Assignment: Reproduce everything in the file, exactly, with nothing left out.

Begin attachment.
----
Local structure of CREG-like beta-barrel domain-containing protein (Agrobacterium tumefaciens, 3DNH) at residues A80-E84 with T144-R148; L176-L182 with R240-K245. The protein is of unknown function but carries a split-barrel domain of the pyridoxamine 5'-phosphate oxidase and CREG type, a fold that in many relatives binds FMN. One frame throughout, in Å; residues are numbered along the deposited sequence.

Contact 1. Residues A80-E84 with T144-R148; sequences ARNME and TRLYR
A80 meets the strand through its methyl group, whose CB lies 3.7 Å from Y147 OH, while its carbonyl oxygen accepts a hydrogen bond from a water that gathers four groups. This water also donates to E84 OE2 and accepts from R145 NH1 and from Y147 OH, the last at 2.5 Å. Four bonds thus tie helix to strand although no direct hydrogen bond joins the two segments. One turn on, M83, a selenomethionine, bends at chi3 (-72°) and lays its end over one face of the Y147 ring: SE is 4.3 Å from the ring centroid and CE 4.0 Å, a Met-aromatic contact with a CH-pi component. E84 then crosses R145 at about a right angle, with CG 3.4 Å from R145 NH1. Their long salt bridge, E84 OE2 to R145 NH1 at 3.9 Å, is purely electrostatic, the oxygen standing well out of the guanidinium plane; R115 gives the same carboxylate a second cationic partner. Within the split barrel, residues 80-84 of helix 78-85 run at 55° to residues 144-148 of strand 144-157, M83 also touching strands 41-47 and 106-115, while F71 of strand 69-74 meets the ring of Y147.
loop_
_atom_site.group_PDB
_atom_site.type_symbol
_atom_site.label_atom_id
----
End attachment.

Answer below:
Local structure of CREG-like beta-barrel domain-containing protein (Agrobacterium tumefaciens, 3DNH) at residues A80-E84 with T144-R148; L176-L182 with R240-K245. The protein is of unknown function but carries a split-barrel domain of the pyridoxamine 5'-phosphate oxidase and CREG type, a fold that in many relatives binds FMN. One frame throughout, in Å; residues are numbered along the deposited sequence.

Contact 1. Residues A80-E84 with T144-R148; sequences ARNME and TRLYR
A80 meets the strand through its methyl group, whose CB lies 3.7 Å from Y147 OH, while its carbonyl oxygen accepts a hydrogen bond from a water that gathers four groups. This water also donates to E84 OE2 and accepts from R145 NH1 and from Y147 OH, the last at 2.5 Å. Four bonds thus tie helix to strand although no direct hydrogen bond joins the two segments. One turn on, M83, a selenomethionine, bends at chi3 (-72°) and lays its end over one face of the Y147 ring: SE is 4.3 Å from the ring centroid and CE 4.0 Å, a Met-aromatic contact with a CH-pi component. E84 then crosses R145 at about a right angle, with CG 3.4 Å from R145 NH1. Their long salt bridge, E84 OE2 to R145 NH1 at 3.9 Å, is purely electrostatic, the oxygen standing well out of the guanidinium plane; R115 gives the same carboxylate a second cationic partner. Within the split barrel, residues 80-84 of helix 78-85 run at 55° to residues 144-148 of strand 144-157, M83 also touching strands 41-47 and 106-115, while F71 of strand 69-74 meets the ring of Y147.
loop_
_atom_site.group_PDB
_atom_site.type_symbol
_atom_site.label_atom_id